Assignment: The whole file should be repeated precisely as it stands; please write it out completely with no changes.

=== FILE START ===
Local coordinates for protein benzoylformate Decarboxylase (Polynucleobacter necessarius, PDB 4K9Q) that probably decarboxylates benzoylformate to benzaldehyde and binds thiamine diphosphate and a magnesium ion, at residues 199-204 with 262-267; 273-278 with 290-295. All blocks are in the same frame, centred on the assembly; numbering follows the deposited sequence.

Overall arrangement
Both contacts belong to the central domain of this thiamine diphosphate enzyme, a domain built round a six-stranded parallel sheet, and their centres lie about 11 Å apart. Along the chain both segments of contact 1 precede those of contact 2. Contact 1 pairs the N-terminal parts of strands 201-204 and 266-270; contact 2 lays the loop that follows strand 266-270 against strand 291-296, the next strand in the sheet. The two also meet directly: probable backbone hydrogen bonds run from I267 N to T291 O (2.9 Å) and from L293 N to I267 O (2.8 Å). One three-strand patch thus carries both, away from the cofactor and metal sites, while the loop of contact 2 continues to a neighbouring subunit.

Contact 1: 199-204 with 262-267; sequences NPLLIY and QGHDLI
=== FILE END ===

Local coordinates for protein benzoylformate Decarboxylase (Polynucleobacter necessarius, PDB 4K9Q) that probably decarboxylates benzoylformate to benzaldehyde and binds thiamine diphosphate and a magnesium ion, at residues 199-204 with 262-267; 273-278 with 290-295. All blocks are in the same frame, centred on the assembly; numbering follows the deposited sequence.

Overall arrangement
Both contacts belong to the central domain of this thiamine diphosphate enzyme, a domain built round a six-stranded parallel sheet, and their centres lie about 11 Å apart. Along the chain both segments of contact 1 precede those of contact 2. Contact 1 pairs the N-terminal parts of strands 201-204 and 266-270; contact 2 lays the loop that follows strand 266-270 against strand 291-296, the next strand in the sheet. The two also meet directly: probable backbone hydrogen bonds run from I267 N to T291 O (2.9 Å) and from L293 N to I267 O (2.8 Å). One three-strand patch thus carries both, away from the cofactor and metal sites, while the loop of contact 2 continues to a neighbouring subunit.

Contact 1: 199-204 with 262-267; sequences NPLLIY and QGHDLI